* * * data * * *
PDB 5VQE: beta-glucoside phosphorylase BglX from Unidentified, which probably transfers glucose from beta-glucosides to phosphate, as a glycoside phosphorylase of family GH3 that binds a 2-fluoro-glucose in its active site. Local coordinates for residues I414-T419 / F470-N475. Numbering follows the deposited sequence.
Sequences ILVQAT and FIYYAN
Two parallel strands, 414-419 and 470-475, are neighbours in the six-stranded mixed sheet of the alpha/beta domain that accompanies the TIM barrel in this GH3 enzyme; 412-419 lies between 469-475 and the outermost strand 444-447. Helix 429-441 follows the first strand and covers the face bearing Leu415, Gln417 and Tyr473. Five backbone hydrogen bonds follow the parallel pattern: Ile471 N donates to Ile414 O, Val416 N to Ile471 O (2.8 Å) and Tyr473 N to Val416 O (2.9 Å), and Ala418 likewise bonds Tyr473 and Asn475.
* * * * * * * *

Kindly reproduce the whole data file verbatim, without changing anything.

PDB 5VQE: beta-glucoside phosphorylase BglX from Unidentified, which probably transfers glucose from beta-glucosides to phosphate, as a glycoside phosphorylase of family GH3 that binds a 2-fluoro-glucose in its active site. Local coordinates for residues I414-T419 / F470-N475. Numbering follows the deposited sequence.
Sequences ILVQAT and FIYYAN
Two parallel strands, 414-419 and 470-475, are neighbours in the six-stranded mixed sheet of the alpha/beta domain that accompanies the TIM barrel in this GH3 enzyme; 412-419 lies between 469-475 and the outermost strand 444-447. Helix 429-441 follows the first strand and covers the face bearing Leu415, Gln417 and Tyr473. Five backbone hydrogen bonds follow the parallel pattern: Ile471 N donates to Ile414 O, Val416 N to Ile471 O (2.8 Å) and Tyr473 N to Val416 O (2.9 Å), and Ala418 likewise bonds Tyr473 and Asn475.